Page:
VISUAL ART: An object lesson in what goes where

Curating an exhibition is an art in itself. And a 31-year-old Swiss is the best in the business. Marcus Field met him
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The Independent Culture
When Hans Ulrich Obrist was 23, he curated a show of contemporary art in his kitchen. Work by big names such as Christian Boltanski and Richard Wentworth jostled for attention with his crockery and cooking utensils. "It was publicised by rumours," recalls Obrist, of the show in St Gallen, Switzerland. "I had 30 visitors in three months." Seven years later the 31-year-old is a rising star in the world of independent art curators and behind an intriguing exhibition which opens at the Sir John Soane Museum in London this week.

Obrist's idea for the show, which is co-curated by British artist Cerith Wyn Evans, is to bring together an eclectic group of artists and architects - from Steve McQueen to Rem Koolhaas - to make new work in response to Soane's eccentric home. Even the exhibition title "Retrace Your Steps: Remember Tomorrow" is "designed" by artist Douglas Gordon and is installed as a text work at the entrance and exit of the museum.

This installation of art in an unexpected environment and in dramatic juxtaposition to older work is typical of the creative curatorial approach for which Obrist is now known. For the past six years he has been working part-time at the Musee d'Art Moderne de la Ville de Paris where he is responsible for an ongoing series of "Migrator" shows in which artists are invited to putwork in any part of the museum, from the galleries to the cafe and shop. A particularly memorable show by Douglas Gordon infiltrated the museum's phone system, and, with graffiti, the toilets.

Obrist's projects at the museum soon gained him an international reputation and invitations to curate shows abroad. He has put Boltanskis in a monastery and installed Richters at Nietzsche's house. But his highest profile show to date is "Cities on the Move", a travelling exhibition of work by Asian artists and architects which alters and expands in each location. The show, now in Finland, made a stop at the Hayward Gallery this summer where it was installed by the Dutch architect Rem Koolhaas. "I don't think 'Cities on the Move' was a particularly good exhibition at first," says Obrist. "But the idea of an exhibition being a definitive statement is wrong. It is just a beginning, in the Deleuzian sense."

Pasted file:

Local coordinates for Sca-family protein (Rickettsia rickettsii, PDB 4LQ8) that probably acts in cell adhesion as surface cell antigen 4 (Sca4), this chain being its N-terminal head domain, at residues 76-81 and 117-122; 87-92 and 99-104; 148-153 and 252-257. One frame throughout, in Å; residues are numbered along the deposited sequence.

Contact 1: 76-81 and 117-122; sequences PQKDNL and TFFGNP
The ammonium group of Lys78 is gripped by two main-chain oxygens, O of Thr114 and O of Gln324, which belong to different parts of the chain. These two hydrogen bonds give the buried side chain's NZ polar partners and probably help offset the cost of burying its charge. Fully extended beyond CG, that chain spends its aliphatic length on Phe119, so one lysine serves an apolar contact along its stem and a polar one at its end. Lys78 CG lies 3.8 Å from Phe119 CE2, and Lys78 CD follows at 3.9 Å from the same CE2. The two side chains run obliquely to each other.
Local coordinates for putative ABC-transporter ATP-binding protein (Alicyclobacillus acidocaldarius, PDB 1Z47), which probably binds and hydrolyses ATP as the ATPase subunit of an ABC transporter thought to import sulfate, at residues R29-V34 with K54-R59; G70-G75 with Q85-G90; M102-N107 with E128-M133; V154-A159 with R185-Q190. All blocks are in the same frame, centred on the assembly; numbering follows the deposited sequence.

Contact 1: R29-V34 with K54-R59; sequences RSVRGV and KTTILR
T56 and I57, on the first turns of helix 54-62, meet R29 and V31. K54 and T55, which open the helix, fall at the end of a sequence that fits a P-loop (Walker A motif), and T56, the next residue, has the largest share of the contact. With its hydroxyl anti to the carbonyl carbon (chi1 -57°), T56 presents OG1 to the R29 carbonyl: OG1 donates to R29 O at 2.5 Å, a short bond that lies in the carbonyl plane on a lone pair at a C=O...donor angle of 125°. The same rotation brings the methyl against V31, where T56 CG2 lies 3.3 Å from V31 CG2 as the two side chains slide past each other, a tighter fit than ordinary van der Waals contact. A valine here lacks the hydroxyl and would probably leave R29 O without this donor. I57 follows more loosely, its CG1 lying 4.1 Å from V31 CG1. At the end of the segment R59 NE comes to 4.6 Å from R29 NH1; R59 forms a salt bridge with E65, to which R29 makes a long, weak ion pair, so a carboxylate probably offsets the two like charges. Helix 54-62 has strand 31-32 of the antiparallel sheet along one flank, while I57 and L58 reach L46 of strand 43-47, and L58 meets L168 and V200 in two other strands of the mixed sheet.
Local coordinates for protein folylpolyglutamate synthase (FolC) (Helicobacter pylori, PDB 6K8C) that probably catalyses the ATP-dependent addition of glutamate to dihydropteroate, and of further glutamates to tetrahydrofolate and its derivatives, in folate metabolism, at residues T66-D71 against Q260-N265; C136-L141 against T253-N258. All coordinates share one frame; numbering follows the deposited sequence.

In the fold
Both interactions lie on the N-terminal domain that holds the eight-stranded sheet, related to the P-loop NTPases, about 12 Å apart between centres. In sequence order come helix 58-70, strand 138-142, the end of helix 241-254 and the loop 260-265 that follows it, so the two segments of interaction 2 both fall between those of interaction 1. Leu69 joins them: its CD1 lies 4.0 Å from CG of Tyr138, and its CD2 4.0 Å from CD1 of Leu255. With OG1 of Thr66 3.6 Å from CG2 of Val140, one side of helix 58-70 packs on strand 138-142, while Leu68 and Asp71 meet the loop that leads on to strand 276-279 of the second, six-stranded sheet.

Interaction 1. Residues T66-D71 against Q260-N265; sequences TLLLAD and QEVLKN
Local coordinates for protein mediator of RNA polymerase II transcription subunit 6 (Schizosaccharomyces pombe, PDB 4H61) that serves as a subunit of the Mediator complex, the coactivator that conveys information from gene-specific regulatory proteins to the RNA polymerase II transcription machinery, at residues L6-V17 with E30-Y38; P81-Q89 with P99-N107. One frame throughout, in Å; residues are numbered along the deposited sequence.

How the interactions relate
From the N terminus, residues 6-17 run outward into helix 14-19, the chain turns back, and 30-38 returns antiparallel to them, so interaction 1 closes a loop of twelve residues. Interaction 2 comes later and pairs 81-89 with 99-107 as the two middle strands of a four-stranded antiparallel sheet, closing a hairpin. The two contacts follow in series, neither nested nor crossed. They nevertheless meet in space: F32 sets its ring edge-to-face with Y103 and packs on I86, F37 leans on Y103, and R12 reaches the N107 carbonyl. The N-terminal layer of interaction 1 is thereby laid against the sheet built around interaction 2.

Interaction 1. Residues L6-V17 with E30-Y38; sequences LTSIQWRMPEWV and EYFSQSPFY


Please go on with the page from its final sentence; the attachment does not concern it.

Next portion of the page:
Obrist's conversation is peppered with such references, and with theory- speak buzz words like "signifier", "dialogue" and "interdisciplinarity". His evident interest in contemporary philosophy has led him to question the validity of traditional environments for showing art. "But I have always worked between museums and non-museums. It's never been about leaving the white cube," he says. "Sometimes I work in galleries, sometimes it's a CD-Rom or a book or in an aeroplane." Together with the Museum in Progress in Vienna ("no building, just a fax machine and an email address") he once persuaded Austrian Airlines to hand out a set of art puzzles to its passengers for a whole year.

Such provocative propositions have made Obrist a guru for young curators interested in how the form of the art show might change. "Exhibitions are quite behind and too closely linked to the idea of the book," he says. "If one talks about interdisciplinarity and complex dynamic processes, I think it's only just begun." Instead of clear narrative paths in the traditional sense, Obrist likes to leave exhibition routes up to viewers. He also thinks shows should change as they travel the world. "Otherwise," he says, "they just become like Starbucks."

If anybody is energetic enough to push the boundaries of the exhibition format it is Obrist, who is famous for his punishing travelling schedule and fast talk. (He finds it difficult to be in Switzerland now, he says, "because Swiss German is so slow". Instead he lives in Paris "because they speak faster".) For six or seven months a year Obrist travels the world visiting studios of artists and architects. He also delivers 50 to 70 international lectures a year. "It's a hyper-accelerated speech with hundreds of slides. I'm developing a lecture type where there is no longer a beginning and no longer an end. It's a way to give everything I know to place when I visit rather than just take things away."

Being Swiss, says Obrist, has been formative in his rise to globe-trotting curator. "I grew up on the corner of three countries, so I went to school in Switzerland, lunch in Austria and to the cinema in Germany. National boundaries mean nothing to me. I grew up in this narrow country and the narrowness pushes you out. That's why I started all this feverish travelling, because I was so traumatised by Swiss claustrophobia."

But just in case any of this makes curating sound like a glamorous career, you should also know about the downside. Does Obrist make lots of money? "It's catastrophic," he says. "With exhibitions it's a zero sum calculation."

'Retrace Your Steps: Remember Tomorrow': Sir John Soane Museum, London WC2 (0171 405 2107) 10 December to 25 March